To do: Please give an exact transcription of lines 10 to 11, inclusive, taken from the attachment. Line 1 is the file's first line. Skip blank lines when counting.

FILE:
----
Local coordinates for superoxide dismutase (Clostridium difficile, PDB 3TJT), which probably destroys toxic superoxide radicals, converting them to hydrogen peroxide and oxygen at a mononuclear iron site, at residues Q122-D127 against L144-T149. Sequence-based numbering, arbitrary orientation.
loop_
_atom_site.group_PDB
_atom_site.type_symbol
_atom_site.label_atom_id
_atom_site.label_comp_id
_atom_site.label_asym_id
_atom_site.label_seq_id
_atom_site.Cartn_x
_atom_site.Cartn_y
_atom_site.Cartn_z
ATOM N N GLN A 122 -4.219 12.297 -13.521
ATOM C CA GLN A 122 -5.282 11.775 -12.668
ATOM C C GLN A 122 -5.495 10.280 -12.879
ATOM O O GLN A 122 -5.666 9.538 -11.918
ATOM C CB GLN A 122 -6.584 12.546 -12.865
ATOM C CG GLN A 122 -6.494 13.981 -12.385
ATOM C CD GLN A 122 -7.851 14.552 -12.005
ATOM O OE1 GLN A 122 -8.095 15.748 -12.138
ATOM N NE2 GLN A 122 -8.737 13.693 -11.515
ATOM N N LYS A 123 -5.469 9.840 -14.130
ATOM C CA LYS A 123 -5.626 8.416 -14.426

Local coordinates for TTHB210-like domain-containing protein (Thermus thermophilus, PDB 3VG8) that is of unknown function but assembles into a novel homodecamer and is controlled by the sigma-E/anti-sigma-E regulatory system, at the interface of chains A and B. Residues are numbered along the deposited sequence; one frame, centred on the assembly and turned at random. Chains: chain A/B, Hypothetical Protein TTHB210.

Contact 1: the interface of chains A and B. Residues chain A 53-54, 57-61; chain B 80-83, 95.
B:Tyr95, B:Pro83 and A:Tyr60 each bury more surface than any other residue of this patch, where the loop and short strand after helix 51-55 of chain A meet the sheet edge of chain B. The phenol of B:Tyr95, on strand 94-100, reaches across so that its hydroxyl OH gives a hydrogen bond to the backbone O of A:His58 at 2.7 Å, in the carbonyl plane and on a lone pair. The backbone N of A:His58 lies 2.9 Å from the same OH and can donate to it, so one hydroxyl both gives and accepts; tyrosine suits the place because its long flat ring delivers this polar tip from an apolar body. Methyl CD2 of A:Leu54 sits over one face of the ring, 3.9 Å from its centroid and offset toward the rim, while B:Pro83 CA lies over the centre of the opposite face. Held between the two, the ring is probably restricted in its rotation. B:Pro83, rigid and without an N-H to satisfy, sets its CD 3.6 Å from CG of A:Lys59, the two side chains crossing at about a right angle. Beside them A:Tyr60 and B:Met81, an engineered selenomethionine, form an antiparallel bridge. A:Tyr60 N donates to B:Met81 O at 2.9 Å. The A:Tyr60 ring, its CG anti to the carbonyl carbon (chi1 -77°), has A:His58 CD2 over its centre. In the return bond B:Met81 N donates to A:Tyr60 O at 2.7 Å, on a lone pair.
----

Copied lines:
_atom_site.Cartn_y
_atom_site.Cartn_z